Speaking of ready-made, I agree with Luke's assessment - your site is chaotic and unnecessarily full of stuff. I understand that it's difficult to really control this stuff if you don't know the relevant web technologies, but perhaps you should go down even more steps in the tree of accessible sitemaking solutions. Like Luke says, there are plenty of off-the-shelf, free solutions that don't require anything more difficult than downloading and ftp-uploading the thing to your site. The trick is to choose a solution that's naturally good-looking, adaptable and well documented, so you can grow into a power-user with your content management system. My own favourite software that hits all of these points has lately been Wordpress, but there are many others as well.
Blogging at Game Design is about Structure.
Publishing Zombie Cinema and Solar System at Arkenstone Publishing.

Sebastian K. Hickey

Hi Seamus,

My website gets very few unique visits per day (30), but considering I've done very little to promote it, I'm happy with the figures.  To offer feedback on the subject, maybe as introduction to an ongoing failure/success story, I'll tell you what I've done to promote myself so far.  I've blogged the design process of my competition entry for the Two Games One Name competition, I've put up some artwork from one of the artists working on the release version of that product, and I've popped my name (like you'll see below), on the bottom of the posts I make about the project.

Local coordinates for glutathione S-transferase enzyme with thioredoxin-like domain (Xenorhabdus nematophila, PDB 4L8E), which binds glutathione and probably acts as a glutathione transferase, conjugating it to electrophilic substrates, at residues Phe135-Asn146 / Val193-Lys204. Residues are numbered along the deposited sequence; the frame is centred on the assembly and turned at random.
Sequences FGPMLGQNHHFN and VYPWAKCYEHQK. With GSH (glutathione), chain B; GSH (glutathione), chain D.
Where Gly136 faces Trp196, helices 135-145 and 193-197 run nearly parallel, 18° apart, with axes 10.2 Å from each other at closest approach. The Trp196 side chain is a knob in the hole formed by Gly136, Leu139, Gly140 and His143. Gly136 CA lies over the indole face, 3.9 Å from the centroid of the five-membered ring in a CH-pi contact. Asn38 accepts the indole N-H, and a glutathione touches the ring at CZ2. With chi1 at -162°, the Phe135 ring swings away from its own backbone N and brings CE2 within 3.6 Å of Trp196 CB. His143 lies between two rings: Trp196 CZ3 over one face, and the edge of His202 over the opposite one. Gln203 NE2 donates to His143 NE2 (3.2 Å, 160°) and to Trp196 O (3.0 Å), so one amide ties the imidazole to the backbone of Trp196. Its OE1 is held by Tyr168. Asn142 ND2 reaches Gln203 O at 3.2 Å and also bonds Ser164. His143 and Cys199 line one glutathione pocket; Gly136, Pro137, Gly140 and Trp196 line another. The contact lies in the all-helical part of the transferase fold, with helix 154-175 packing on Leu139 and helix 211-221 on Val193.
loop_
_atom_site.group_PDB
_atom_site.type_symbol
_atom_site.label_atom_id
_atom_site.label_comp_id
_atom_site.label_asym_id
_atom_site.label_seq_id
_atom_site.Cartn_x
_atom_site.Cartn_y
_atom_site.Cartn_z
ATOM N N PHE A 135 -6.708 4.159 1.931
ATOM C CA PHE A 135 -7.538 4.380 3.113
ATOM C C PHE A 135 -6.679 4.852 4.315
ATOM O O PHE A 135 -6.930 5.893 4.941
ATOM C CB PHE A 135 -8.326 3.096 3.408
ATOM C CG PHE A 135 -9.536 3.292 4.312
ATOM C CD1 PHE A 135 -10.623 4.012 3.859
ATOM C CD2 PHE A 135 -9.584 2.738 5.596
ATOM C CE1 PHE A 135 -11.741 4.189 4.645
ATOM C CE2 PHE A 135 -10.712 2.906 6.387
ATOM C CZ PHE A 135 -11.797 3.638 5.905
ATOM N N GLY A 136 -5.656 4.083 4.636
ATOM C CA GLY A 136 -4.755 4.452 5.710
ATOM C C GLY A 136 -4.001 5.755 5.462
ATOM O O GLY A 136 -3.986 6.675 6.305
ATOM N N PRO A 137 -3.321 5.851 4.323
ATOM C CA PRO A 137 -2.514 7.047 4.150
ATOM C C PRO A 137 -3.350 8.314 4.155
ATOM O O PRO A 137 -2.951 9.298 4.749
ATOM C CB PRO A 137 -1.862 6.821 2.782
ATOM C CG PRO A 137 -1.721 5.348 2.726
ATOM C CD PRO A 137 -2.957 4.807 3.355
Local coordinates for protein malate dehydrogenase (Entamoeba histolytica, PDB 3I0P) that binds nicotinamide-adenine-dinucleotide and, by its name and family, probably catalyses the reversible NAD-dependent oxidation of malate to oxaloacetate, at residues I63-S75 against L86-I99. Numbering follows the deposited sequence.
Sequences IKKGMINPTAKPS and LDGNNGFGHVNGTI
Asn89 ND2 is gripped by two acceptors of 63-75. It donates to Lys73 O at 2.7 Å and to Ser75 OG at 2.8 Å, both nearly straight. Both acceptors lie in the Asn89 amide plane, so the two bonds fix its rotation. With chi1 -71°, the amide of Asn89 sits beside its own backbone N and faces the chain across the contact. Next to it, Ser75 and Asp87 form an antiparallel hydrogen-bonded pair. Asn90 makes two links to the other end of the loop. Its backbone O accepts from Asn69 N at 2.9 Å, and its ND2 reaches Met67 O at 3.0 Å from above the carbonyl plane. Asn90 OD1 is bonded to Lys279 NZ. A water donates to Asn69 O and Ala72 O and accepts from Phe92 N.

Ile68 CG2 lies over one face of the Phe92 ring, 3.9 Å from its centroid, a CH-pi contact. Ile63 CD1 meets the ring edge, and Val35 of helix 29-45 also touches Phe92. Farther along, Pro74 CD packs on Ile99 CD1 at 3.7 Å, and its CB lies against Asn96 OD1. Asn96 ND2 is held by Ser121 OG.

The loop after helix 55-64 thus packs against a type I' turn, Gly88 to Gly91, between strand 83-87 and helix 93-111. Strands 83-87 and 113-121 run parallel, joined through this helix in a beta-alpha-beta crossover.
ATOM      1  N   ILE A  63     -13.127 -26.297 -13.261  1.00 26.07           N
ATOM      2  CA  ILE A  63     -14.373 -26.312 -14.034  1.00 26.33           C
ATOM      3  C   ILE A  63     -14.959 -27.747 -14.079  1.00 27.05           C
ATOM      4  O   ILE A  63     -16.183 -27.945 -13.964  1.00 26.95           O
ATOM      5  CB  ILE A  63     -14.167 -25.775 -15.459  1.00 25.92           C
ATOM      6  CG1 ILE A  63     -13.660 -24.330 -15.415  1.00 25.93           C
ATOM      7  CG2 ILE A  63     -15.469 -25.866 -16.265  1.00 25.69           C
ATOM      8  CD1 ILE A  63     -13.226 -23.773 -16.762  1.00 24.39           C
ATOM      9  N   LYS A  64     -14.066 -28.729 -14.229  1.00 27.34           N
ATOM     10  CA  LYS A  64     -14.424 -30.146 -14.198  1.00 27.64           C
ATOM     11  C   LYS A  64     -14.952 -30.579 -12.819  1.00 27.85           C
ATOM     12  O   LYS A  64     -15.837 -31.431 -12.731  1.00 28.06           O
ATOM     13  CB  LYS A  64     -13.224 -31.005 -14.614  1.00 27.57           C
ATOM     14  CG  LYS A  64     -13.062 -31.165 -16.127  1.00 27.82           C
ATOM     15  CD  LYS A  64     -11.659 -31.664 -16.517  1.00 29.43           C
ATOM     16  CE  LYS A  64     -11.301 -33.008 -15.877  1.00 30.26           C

I've also dropped a couple of playtest reports on RPG Net, and that's where most of my visitors come from.  There are a few repeat visitors who must like keeping up with my design news.

I admit it may not have mass appeal, but I think it's a kind of simple, sexy little website in its own, spidery way. As long as those 30 people keep coming to the site, I'll be a happy chap.

In the past, particularly when the competition results were announced, the figures doubled.  At that time, there were several threads in Story Games with a referral link, as well as the main competition website's link. In short, assuming that none of the posts were brash and annoying, the more links that existed in webspace, the more people visited my site.